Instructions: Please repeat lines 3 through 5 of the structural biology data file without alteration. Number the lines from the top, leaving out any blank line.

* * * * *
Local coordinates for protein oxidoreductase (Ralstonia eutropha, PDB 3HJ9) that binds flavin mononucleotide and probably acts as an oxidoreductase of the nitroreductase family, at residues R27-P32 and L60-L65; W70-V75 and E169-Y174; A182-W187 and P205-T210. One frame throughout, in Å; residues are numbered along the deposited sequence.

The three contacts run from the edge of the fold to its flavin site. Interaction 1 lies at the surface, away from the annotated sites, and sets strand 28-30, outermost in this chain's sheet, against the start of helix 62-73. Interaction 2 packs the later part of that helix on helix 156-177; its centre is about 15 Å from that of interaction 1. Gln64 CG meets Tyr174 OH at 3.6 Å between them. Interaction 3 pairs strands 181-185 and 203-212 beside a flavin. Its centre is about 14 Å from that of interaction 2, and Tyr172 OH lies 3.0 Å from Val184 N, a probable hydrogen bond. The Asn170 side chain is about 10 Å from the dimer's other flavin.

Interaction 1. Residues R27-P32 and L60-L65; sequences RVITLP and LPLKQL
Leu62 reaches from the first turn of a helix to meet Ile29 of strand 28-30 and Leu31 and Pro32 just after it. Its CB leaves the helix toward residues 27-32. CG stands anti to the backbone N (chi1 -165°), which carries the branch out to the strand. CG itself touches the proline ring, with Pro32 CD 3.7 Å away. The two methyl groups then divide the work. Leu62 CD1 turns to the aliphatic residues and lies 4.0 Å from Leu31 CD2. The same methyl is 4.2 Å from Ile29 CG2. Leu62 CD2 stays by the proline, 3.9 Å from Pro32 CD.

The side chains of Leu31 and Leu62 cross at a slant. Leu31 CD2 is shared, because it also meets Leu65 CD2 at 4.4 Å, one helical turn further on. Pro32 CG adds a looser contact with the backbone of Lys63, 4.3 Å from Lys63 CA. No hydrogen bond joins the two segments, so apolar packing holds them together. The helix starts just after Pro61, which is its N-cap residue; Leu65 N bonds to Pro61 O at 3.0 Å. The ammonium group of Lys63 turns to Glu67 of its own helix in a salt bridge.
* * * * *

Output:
Interaction 1. Residues R27-P32 and L60-L65; sequences RVITLP and LPLKQL
Leu62 reaches from the first turn of a helix to meet Ile29 of strand 28-30 and Leu31 and Pro32 just after it. Its CB leaves the helix toward residues 27-32. CG stands anti to the backbone N (chi1 -165°), which carries the branch out to the strand. CG itself touches the proline ring, with Pro32 CD 3.7 Å away. The two methyl groups then divide the work. Leu62 CD1 turns to the aliphatic residues and lies 4.0 Å from Leu31 CD2. The same methyl is 4.2 Å from Ile29 CG2. Leu62 CD2 stays by the proline, 3.9 Å from Pro32 CD.

The side chains of Leu31 and Leu62 cross at a slant. Leu31 CD2 is shared, because it also meets Leu65 CD2 at 4.4 Å, one helical turn further on. Pro32 CG adds a looser contact with the backbone of Lys63, 4.3 Å from Lys63 CA. No hydrogen bond joins the two segments, so apolar packing holds them together. The helix starts just after Pro61, which is its N-cap residue; Leu65 N bonds to Pro61 O at 3.0 Å. The ammonium group of Lys63 turns to Glu67 of its own helix in a salt bridge.